The average driver in New York City pays more than $5,400 a year for parking, while the average for other major cities was between $2,000 to $3,000.
Sound like a lot? Try San Francisco.
A San Francisco Bay Area realtor named Bill Williams is selling a parking space in a parking garage connected to a condo in the city’s high-end South Beach neighborhood.
Williams’s asking price is $100,000. The owners of the premium spot pay $300 monthly and they are moving to New York soon, so they want to sell the parking spot outright.
INRIX, a consulting company, said that San Francisco, along with having high cost of living expenses, has the third-worst parking space availability issues in the country.
Drivers here spend over 83 hours annually looking for a parking spot. These factors help account for the high asking price.
There are more premium parking spots outside of San Francisco.
A parking spot in Brooklyn, New York was bought for $300,000 in 2017. Another parking spot sold for $970,000 in 2019.
This was usually done to avoid parking tickets, costing about $12 annually.
INRIX reported that the average American driver wasted $345 in fuel and work hours by aimless driving around and waiting in traffic to look for favored parking spots.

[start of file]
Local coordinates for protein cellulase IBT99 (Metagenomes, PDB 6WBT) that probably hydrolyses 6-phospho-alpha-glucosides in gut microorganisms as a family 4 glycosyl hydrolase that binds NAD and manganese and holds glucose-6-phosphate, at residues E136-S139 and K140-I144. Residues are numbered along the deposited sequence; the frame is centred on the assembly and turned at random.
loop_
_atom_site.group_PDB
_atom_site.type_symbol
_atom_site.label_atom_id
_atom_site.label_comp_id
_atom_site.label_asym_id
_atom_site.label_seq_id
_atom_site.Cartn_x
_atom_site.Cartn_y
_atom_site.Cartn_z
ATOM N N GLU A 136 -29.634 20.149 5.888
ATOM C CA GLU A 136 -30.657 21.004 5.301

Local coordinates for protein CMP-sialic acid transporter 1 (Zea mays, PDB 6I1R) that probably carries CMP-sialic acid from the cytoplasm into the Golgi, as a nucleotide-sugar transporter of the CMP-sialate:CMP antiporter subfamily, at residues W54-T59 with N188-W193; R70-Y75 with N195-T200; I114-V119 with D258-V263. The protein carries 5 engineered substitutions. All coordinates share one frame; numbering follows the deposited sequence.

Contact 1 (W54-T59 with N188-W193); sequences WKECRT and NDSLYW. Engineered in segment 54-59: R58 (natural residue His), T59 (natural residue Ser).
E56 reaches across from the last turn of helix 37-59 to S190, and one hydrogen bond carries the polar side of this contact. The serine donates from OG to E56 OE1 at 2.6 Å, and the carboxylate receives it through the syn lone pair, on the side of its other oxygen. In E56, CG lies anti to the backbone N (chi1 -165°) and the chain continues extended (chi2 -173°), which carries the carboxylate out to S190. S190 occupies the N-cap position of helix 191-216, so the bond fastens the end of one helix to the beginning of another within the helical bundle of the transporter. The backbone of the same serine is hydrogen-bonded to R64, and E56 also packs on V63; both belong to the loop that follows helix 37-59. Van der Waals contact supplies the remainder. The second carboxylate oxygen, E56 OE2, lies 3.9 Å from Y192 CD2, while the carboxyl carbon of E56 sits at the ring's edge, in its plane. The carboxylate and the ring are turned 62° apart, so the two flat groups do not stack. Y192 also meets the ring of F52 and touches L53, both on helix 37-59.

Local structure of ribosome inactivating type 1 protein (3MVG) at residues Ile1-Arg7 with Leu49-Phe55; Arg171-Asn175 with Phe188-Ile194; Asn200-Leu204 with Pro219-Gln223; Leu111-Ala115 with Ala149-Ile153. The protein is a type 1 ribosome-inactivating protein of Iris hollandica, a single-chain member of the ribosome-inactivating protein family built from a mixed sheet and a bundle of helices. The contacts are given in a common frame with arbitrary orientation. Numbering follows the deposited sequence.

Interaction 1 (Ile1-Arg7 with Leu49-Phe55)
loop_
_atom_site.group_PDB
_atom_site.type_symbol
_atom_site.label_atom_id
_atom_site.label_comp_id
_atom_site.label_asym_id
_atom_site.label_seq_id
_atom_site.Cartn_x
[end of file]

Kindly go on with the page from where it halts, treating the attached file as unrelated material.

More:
Drivers will irrationally, and sometimes unwittingly, waste money in the hope of finding prime parking spots. Many drivers pay plenty for parking garage spots.
Most drivers don’t appreciate the associated costs that come with owning and operating a car besides just parking. The average price of a car in 2019 was almost $36,700.
Most driver pay over $10,000 in indirect and direct costs related to operational and maintenance costs. These include:
- Maintenance and repairs
- Parking costs
- Parking fines
- Cost of wasted time in traffic and looking for parking spots
Such costs can account for 45% of all car-related costs for the lifetime of car ownership.
According to INRIX, a company that studies traffic patterns in the United States estimated that the average driver overpaid parking meters, buying more time than they needed by $97 in 2017.